The wonders of modern science afford us conveniences that we humans never before had. But sometimes, things can get carried away. Take, for example “elective deliveries” — the term used when mothers-to-be pick the date when their babies will be born, as the actual due date draws near.
Studies indicate that the number of elective deliveries in the United States rose significantly between 1994 and the mid 2000’s. Many moms feel that they’re ready to birth their babies once they’ve gone past the 36th week of pregnancy. This may be partly due to the common error of thinking that four weeks equals a month, so that nine months, the proper time of gestation, should be at about 36 weeks. But that calculation overlooks the fact that a month is not 28 days long, but either 30 or 31 (unless it’s February) — which means that the proper gestation time is actually about 40 weeks.
Research has shown that babies stand a better chance of being healthy if they spend at least 39 weeks inside the womb. One study funded by the National Institutes of Health reviewed more than 13,000 elective-caesarian births that took place at the 37th week or later. Babies who were born at 37 weeks were twice as likely as those born at 39 weeks to suffer serious complications, including difficulty breathing and heart problems.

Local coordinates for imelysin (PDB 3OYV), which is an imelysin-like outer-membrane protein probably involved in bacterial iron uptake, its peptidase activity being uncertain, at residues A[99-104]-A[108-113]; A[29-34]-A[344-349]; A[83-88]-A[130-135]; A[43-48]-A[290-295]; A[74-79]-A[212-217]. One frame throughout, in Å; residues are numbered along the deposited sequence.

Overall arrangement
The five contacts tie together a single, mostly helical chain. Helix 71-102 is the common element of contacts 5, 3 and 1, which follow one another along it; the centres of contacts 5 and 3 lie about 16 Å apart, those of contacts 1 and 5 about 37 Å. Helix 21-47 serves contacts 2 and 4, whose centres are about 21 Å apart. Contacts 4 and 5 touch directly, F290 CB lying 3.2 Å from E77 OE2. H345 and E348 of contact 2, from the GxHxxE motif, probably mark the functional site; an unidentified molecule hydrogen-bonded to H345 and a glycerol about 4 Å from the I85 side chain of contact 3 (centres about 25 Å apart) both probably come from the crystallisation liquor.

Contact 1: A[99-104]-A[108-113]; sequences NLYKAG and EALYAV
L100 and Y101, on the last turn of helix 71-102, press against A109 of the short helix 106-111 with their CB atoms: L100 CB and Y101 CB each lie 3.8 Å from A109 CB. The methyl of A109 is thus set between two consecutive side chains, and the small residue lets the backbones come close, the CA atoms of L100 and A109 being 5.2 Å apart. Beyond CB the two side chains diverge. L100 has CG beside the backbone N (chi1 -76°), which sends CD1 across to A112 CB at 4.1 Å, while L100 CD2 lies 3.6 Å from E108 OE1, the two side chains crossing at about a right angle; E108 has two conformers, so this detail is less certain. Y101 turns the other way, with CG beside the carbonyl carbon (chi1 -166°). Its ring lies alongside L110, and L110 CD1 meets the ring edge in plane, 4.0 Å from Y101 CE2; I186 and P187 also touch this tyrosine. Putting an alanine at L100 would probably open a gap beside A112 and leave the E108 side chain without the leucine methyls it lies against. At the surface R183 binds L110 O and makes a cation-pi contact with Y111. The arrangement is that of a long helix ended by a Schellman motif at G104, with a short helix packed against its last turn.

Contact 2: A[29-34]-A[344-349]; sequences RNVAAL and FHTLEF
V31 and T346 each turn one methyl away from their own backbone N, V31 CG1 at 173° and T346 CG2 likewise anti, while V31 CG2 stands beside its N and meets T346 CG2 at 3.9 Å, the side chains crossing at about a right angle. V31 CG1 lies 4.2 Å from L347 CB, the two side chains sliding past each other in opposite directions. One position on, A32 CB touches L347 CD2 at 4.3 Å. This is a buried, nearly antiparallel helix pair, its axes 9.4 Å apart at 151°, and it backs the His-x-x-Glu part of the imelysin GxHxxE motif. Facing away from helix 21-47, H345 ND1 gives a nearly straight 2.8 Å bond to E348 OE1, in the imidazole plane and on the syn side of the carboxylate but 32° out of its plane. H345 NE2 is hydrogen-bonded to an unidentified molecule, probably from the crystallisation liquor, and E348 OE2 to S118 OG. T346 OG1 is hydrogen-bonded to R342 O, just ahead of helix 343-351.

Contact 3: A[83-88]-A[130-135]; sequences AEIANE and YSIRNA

Babies born before 39 weeks’ gestation are also at greater risk for bloodstream infections and difficulties with feeding. One recent study by Duke Medicine and the University of Michigan found that mothers whose labors were induced or whose contractions were augmented (that is, strengthened, made longer or more frequent) had a slightly greater chance of giving birth to children with autism, though the researchers were quick to point out that the autism may have been caused by the condition that led to the need for labor induction or augmentation, rather than induction or augmentation having led to autism.
If there are medical reasons to induce labor earlier than the due date, a doctor may opt to use hormones or other procedures to do so. Inducing early labor can be used to prevent fetal complications, including stillbirth, in pregnant mothers who have diabetes or high blood pressure. There are also conditions that the mother can develop (such as preeclampsia) which make continuing the pregnancy dangerous for mom. Labor induction is also useful when a woman has gone past her due date, as post-term pregnancy — pregnancy lasting longer than 41 or 42 weeks — is associated with stillbirth and neonatal death.
For cases where inducing labor may be medically called for, doctors evaluate each woman individually, measuring the benefits of labor induction against the risks of continuing the pregnancy. However, if medical concerns do not warrant labor induction, your baby should stay right where she is, until she’s ready to come out. Those final few weeks in the womb mark a period of rapid growth for her. Her brain will weigh one-third more at 39 to 40 weeks than it does at 35 weeks. Her lungs and liver continue to develop until the 39th week.
So, if there is no medical condition that’s a concern, induced labor with pre-term delivery are not a good idea and can in fact create life-long problems for the child. Neonatal outcomes are better when baby’s organs are fully developed by the time she is born at around 40 weeks.
By Lisa Pecos